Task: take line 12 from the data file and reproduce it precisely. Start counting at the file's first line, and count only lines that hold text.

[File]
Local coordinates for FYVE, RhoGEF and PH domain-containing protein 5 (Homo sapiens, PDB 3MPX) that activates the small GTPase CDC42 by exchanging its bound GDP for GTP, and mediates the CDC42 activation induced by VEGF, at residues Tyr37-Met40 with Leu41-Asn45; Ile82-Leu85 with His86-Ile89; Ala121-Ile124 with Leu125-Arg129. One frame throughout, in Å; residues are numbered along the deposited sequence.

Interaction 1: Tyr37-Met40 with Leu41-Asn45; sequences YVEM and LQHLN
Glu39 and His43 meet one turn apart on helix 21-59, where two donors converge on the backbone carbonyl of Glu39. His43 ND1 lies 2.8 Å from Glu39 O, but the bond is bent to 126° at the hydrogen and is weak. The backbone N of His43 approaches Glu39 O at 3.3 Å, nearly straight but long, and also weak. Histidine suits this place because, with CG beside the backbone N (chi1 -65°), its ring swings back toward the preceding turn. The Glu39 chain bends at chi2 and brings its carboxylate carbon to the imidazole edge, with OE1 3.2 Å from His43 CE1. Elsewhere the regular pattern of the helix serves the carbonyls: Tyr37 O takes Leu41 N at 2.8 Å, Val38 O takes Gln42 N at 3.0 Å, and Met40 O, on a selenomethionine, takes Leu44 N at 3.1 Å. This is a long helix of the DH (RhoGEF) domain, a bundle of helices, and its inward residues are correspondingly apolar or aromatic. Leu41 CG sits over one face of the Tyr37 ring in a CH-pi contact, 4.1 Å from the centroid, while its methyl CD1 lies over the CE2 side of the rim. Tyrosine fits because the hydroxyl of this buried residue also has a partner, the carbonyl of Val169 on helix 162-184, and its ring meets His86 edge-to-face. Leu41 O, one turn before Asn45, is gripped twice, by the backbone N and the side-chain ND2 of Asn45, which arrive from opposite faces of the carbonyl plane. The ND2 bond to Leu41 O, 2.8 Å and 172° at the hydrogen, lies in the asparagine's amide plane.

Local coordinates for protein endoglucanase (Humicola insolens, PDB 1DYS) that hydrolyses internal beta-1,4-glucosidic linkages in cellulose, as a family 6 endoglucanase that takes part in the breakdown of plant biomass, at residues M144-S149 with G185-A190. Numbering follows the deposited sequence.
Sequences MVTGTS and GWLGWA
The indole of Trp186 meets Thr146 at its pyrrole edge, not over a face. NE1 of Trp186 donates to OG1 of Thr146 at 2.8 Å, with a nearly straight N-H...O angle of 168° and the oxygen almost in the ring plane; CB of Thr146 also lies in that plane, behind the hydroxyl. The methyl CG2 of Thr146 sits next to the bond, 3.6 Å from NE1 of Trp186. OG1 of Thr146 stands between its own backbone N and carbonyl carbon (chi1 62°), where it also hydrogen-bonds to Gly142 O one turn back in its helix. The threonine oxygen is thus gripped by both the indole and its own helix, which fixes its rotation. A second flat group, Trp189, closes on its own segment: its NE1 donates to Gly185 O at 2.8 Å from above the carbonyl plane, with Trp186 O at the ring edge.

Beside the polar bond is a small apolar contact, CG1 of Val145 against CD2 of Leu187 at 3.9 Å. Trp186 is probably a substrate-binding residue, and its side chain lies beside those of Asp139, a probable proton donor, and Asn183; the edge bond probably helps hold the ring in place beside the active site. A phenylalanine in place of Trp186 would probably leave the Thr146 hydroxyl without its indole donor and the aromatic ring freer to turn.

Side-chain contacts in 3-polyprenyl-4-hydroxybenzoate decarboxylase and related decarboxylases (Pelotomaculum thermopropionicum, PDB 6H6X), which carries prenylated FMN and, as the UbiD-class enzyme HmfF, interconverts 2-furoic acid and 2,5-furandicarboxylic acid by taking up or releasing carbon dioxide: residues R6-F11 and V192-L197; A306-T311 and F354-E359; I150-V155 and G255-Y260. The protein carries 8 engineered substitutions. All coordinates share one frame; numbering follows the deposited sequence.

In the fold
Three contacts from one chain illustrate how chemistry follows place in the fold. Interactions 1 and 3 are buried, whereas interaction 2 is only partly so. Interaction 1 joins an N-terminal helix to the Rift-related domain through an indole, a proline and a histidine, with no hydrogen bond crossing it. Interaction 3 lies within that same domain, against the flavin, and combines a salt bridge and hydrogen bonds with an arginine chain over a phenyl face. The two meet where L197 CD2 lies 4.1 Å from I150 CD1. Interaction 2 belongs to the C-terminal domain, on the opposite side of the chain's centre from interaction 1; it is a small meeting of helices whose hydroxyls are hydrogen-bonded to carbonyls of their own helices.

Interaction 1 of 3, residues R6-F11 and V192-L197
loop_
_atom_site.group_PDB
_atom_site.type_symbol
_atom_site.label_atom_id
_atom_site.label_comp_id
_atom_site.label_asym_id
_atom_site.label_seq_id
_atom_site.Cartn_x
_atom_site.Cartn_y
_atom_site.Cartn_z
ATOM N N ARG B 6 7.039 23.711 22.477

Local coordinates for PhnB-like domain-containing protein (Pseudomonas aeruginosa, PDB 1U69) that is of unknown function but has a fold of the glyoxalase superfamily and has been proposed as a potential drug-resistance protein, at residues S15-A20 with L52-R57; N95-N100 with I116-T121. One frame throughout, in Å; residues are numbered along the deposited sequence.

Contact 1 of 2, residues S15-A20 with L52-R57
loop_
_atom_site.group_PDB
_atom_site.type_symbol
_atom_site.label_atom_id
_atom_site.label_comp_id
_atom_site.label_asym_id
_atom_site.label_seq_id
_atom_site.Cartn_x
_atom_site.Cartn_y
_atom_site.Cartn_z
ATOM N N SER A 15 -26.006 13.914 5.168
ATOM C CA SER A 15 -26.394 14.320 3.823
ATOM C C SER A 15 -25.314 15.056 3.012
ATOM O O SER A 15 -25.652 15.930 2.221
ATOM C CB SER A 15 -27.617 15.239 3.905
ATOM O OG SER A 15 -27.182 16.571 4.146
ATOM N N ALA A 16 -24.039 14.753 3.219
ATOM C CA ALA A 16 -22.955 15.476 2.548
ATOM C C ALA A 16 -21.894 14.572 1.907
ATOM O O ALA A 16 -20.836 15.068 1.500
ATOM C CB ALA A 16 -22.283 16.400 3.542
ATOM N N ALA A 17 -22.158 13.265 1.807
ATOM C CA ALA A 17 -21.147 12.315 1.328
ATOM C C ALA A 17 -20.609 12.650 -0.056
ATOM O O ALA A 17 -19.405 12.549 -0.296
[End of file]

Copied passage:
loop_